Primexx achieves over 50% chemical cost reduction using Interface Fluidics'​ fracturing fluid optimization solution

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Stuart Kinnear
Abstract

Primexx Energy Partners Ltd. (Primexx), a technology focused oil-and-gas exploration and production company operating in the Southern Delaware Basin of West Texas, approached Interface to ensure they were using the most cost effective and highest performing chemical additives in their fracturing operations. Interface screened seven products from five vendors. Through Interface’s screening process, Primexx was able to qualify a new vendor, reduce chemical loadings by 3x from previous wells without impacting initial production, and achieved a chemical cost savings of over 50% compared to their prior well fracturing program. 

Quote from Primexx:

In a sea of surfactant marketing claims, Interface’s work has provided me an informed position from which to move forward on field scale trials. – Michael Mast, Technical Completions Lead

 
Challenge
  • Reduce fracturing fluid costs without sacrificing production.
  • Develop a workflow for chemical selection and optimization that addresses pad by pad variability.
  • Quantify performance impacts of high TDS brines vs. fresh water for produced water applications.
Solution
  • Screen 7 products from 5 vendors in reservoir representative analogues in Interface’s laboratory at HPHT using Interface’s Fracturing Fluid Optimization service. 
  • Isolate and quantify variables affecting chemical performance (temperature, pore throat size, brine salinity, and wettability).
Results
  • Chemical cost was reduced by >50%.
  • Project ROI achieved >10X.
  • Chemical loadings were reduced from 1.5 GPT to 0.5 GPT, a reduction of 300%
  • Optimal chemistry for the well in question was identified in <1 month.

 

Closing the gap in fracturing fluid screening

Oil and gas operators have been flooded with new chemical providers making performance claims about their additives and promoting their unique mechanisms for mobilizing trapped oil. Operators are then left to evaluate and verify these claims which can be a costly and time consuming process using typical laboratory methods.

Fracturing fluids are typically evaluated using a combination of laboratory methods such as packed column tests, bottle testing, interfacial tension measurements, Amott cell imbibition testing, core flooding, among others. Each of these methods lack critical experimental parameters required to be representative of a fractured shale system such as high temperature, high pressure, repeatable porous media, and representative nano-confinement. In particular, Core flooding experiments, typically applicable to conventional reservoirs, cannot be effectively used with shale due to the ultra-low permeability and associated long runtime.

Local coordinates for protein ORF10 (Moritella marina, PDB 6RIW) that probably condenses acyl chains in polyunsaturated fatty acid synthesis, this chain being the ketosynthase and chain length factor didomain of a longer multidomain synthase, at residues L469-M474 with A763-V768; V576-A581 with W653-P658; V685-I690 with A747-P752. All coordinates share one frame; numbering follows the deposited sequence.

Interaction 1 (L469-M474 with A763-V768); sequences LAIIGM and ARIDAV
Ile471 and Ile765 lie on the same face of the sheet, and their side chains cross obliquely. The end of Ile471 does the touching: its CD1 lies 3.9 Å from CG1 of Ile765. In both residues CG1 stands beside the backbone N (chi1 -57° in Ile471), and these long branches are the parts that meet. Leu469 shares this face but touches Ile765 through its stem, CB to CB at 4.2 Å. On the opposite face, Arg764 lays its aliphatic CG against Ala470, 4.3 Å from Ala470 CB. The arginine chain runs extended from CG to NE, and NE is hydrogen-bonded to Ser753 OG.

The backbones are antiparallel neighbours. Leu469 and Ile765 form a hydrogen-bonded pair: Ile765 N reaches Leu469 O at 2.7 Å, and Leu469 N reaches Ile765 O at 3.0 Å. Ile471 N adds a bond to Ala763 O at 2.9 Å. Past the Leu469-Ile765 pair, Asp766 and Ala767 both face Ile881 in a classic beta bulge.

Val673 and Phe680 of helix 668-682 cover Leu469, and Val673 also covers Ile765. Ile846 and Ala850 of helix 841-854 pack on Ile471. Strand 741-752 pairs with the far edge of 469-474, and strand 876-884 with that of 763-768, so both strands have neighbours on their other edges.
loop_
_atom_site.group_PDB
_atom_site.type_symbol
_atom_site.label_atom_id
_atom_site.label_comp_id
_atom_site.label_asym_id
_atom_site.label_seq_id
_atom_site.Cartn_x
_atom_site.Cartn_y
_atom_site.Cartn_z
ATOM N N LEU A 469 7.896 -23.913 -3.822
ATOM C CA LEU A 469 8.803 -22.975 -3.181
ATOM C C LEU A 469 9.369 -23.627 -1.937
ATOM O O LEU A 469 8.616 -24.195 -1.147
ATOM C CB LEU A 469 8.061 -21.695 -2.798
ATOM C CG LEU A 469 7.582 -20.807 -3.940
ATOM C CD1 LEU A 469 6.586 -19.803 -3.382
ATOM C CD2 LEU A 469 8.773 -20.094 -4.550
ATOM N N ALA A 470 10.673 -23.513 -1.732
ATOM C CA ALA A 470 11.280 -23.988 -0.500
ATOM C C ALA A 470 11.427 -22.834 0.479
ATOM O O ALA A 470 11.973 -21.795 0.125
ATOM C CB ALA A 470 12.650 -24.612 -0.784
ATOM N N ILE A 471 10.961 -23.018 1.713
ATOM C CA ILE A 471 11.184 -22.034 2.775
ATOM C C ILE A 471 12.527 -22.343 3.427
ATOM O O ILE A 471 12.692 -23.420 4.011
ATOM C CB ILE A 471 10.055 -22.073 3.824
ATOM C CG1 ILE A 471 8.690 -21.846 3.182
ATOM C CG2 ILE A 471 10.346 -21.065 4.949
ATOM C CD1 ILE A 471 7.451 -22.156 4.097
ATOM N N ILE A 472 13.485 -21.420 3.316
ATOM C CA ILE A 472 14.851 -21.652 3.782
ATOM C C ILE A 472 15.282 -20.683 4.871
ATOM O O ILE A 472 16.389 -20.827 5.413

Interface addresses the challenges and limitations of traditional testing methods using proprietary reservoir analogues and associated test methodologies. In addition to being able to screen fluids and their interactions quickly, Interface’s technology accounts for the unique conditions of each well.

Achieving Sustainability Goals

Primexx is very conscious of the environmental impact of its operations and uses produced water in its fracturing process. Fracturing using produced water is an attractive prospect from a sustainability and environmental impact perspective and can significantly reduce the cost and logistics associated with fresh water fracturing. Produced water and temperature have significant and often unpredictable impacts on chemical performance, especially with the surfactants and polymers required in fracturing operations. A key Primexx objective with approaching Interface was to find a testing methodology that could qualify new chemicals in a highly saline environment, at reservoir temperature.

Additionally, oil and gas operators have a tremendous opportunity to reduce environmental impact by making informed decisions on chemicals and concentrations. Chemistry employed in the oil and gas industry has major embedded energy costs and associated CO2 emissions. Surfactants for example are produced at a rate of 14 Mt/yr globally, and the production of each tonne results in ~4.7 tonnes of CO2 on average [1]. The volume of chemistry on the well completed with the recommended product corresponds to 35 tonnes of CO2 emissions avoided - the equivalent of taking ~7.5 cars off the road. 

Laboratory results predicted field results

After engaging Interface, Primexx met with Interface’s team to develop a screening matrix to evaluate a large suite of stimulation additives. A key Primexx objective was to quickly de-risk changes to chemical loadings for an upcoming WolfCamp well (Well B) within a couple  of weeks.

Primexx provided Interface with seven chemistries from five vendors and each product was tested at two concentrations, 0.5 Gallons per Thousand (GPT) and 1.5 GPT (Table 1 ). Testing was run at temperatures of 150o F with connate water at 51,000 TDS and oil from an offset producing well in the Wolfcamp. All tests were conducted at two distinct frac water salinities including 91,000 TDS and fresh water (<1,000 TDS) to evaluate their performance in produced water fracs. A baseline control was run with fresh water and no chemistry.